Released twice by the UFC, Edmonton heavyweight Tim (The Thashing Machine) Hague hopes to stick Saturday night with a good showing against Matt Mitrione.
Hague (12-4) has posted two quickfire knockouts outside the UFC since dropping a decision to Joey (The Mexicutioner) Beltran at UFC 113 in Montreal in May. That followed losses to Chris (The Crowbar) Tuchscherer and Todd Duffee.
On Saturday, the six-foot-four 265-pound former kindergarten teacher faces former NFL lineman Matt Mitrione (3-0) in the UFC's "Fight for the Troops 2" card at Fort Hood in Killeen, Texas (Rogers Sportsnet and Spike TV, 9 p.m. ET).
Cage fighting comes with little job security, but Hague sees the glass half-full when it comes to his past UFC pink slips.
"It's definitely shown me what I need to do to stay at this level," Hague said. "But MMA is such a crazy sport. A guy can lose a fight at any time so you never know what's going to happen.
"I don't feel too much pressure that I have to win or anything. It's not the end of the world if I end up losing, knock on wood. I'm just going to go out there and fight as hard as I can and be proud of myself for what I've accomplished. I only started training four or five years ago so I'm just happy to be where I am and I'm living the dream man."
If the 27-year-old Hague wanted any further proof of the snakes and ladders world of MMA, he need only look at Duffee.
A slab of muscle, Duffee was the talk of the sport after his UFC debut when he knocked out Hague in seven seconds. Duffee dominated his next fight until Chicago policeman Mike Russow -- out of nowhere -- knocked him out in third round.
Duffee and the UFC eventually fell out and the fighter was KO'd in just 17 seconds by Alistair Overeem in a K-1 contest in December.
"It's crazy the way things worked out," said Hague. "Now I'm back in the UFC and he's so going to be plugging away trying to work his way back."
Hague's 1-3 UFC record is better than it looks.
He opened his UFC account with an impressive submission victory over Pat Barry, rolling the dangerous kickboxer into a guillotine choke in one minute 42 seconds.
Hague endeared himself to fans with his down-to-earth delight at the win.
"One thing about me is you'll never see me quit," Hague said in the cage afterwards. "You can turn my face into mashed potatoes and I'll keep going."
Hague didn't seem to care his nose was broken.
"It's all good," he said. "Ready to drink some beers."
"Great effing fight," was UFC president Dana White's post-fight assessment.
Then came the Duffee debacle at UFC 102. The horn sounded and Hague walked forward and threw a wild left. Duffee connected first with a stiff jab, dropping the big man and then directing eight more punches at the fallen Canadian to tie the UFC record for fastest KO.
"Don't go for knockout of the night on the first punch of the night," was Hague's post-fight assessment.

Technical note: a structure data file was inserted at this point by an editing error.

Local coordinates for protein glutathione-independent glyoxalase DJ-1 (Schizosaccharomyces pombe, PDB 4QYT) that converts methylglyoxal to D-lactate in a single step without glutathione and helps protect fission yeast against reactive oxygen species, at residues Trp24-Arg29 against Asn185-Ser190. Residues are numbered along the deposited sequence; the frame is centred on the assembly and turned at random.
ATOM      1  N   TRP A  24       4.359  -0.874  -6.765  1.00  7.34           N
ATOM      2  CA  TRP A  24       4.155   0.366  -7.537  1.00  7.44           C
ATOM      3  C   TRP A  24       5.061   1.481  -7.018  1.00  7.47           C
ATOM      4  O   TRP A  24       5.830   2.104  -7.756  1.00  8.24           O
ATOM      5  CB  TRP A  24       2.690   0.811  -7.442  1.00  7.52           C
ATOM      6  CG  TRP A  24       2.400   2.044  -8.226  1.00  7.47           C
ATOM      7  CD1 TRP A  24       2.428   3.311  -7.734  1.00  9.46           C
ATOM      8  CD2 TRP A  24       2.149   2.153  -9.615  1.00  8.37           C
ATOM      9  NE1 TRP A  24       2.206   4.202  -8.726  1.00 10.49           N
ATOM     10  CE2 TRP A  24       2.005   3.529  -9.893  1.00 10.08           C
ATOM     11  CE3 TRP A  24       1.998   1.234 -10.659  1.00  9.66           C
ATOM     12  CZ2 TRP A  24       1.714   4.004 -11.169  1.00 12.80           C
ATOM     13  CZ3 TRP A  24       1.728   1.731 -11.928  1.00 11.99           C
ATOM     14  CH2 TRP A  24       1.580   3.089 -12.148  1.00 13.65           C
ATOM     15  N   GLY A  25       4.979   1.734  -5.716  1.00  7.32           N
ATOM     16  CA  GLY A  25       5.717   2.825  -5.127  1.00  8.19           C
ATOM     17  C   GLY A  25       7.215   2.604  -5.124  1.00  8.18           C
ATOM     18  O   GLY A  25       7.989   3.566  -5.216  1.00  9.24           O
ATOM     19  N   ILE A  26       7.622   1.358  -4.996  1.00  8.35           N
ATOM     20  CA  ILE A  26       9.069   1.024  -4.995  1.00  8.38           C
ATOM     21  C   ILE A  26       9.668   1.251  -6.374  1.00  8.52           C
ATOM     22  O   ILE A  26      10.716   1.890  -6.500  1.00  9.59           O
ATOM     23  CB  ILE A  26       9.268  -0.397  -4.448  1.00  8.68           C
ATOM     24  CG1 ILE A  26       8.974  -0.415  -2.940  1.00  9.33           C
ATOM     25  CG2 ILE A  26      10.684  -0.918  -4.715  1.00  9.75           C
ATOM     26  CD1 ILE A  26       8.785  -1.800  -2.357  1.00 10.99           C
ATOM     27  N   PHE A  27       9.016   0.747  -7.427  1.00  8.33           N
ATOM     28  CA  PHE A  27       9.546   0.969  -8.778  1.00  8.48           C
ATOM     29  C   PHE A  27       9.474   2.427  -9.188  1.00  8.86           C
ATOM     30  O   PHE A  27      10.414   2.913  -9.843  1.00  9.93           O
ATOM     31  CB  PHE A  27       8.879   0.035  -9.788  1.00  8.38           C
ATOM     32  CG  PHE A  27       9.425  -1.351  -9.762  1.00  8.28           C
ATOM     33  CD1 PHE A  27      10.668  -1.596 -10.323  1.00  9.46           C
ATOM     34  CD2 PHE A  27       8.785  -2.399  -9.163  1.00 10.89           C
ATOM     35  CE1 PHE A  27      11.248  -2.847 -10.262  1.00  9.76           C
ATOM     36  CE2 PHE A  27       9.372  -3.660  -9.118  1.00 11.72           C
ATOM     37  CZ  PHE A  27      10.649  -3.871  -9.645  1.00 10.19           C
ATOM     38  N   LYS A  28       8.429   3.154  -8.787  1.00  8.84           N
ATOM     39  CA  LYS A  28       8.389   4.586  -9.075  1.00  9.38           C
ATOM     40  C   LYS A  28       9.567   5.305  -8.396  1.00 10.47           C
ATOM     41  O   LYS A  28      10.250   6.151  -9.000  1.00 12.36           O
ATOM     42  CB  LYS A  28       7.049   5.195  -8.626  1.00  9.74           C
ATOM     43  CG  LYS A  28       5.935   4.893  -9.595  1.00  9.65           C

Hague left it too late against Tuchscherer at UFC 109.
"I thought I did enough to neutralize his strengths. He's an NCAA Division 2 all-American champion wrestler," he said. "He was obviously trying to take me down and put me on the cage and wear me out, but he only got one takedown in the fight I believe and I got right back up.
"Then the third round I thought it was possibly a 10-8 round for me, so I thought I got the decision there but (you) can't leave it in the judges' hands."
After being cut, Hague got a second chance as a late replacement for Chad Corvin against Beltran at UFC 113. The downside was he wasn't ready and a bloody Hague looked slow and sluggish at the Bell Centre, unable to capitalize on his opportunities in the fight despite a late flurry.
"I lost basically due to my cardio in that one," he explained. "I just had to come home and re-evaluate things.
"For the last couple of fights, I've been in top-notch shape and I am again for the Mitrione fight. So if it goes into deep water, we'll see how my cardio holds up."
Hague has resumed working with strength and conditioning coach Shara Vigeant.
"She's really made a huge difference in my conditioning, big time," he said.
After losing to Beltran, Hague made short work of Zak Jensen (TKO in 2:11) and Travis Wiuff (KO in 1:50).
UFC matchmaker Joe Silva offered him a contract soon after the Wiuff win in October. There was talk of meeting Mitrione at UFC 124 in Montreal in December but the fight was pushed back because of Mitrione's new baby.
Hague is back to fighting full time, having shelved a job drilling wells on old oil leases, testing the ground to check for contamination.
He looks to make the most of his third chance in the Octagon, pointing to the words he lives by: "Prove yourself to yourself." They are tattooed on his rib cage.
"I've got myself in as good as shape as possible and I've pushed my training hard every day," Hague said. "I'm just going to go and leave it all in the cage and hope for the best. At the end of the day, what more can a guy hope for?"